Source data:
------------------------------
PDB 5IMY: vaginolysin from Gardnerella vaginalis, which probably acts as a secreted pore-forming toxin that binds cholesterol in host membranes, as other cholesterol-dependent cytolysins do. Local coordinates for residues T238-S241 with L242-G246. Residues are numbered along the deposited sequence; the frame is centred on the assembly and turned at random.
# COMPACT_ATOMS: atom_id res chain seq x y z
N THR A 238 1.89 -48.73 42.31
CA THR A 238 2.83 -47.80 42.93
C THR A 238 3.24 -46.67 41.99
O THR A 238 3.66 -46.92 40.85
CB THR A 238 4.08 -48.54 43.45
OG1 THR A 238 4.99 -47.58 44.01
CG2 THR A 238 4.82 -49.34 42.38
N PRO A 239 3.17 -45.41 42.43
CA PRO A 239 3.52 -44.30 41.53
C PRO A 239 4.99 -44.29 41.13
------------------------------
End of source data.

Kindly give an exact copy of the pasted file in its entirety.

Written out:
PDB 5IMY: vaginolysin from Gardnerella vaginalis, which probably acts as a secreted pore-forming toxin that binds cholesterol in host membranes, as other cholesterol-dependent cytolysins do. Local coordinates for residues T238-S241 with L242-G246. Residues are numbered along the deposited sequence; the frame is centred on the assembly and turned at random.
# COMPACT_ATOMS: atom_id res chain seq x y z
N THR A 238 1.89 -48.73 42.31
CA THR A 238 2.83 -47.80 42.93
C THR A 238 3.24 -46.67 41.99
O THR A 238 3.66 -46.92 40.85
CB THR A 238 4.08 -48.54 43.45
OG1 THR A 238 4.99 -47.58 44.01
CG2 THR A 238 4.82 -49.34 42.38
N PRO A 239 3.17 -45.41 42.43
CA PRO A 239 3.52 -44.30 41.53
C PRO A 239 4.99 -44.29 41.13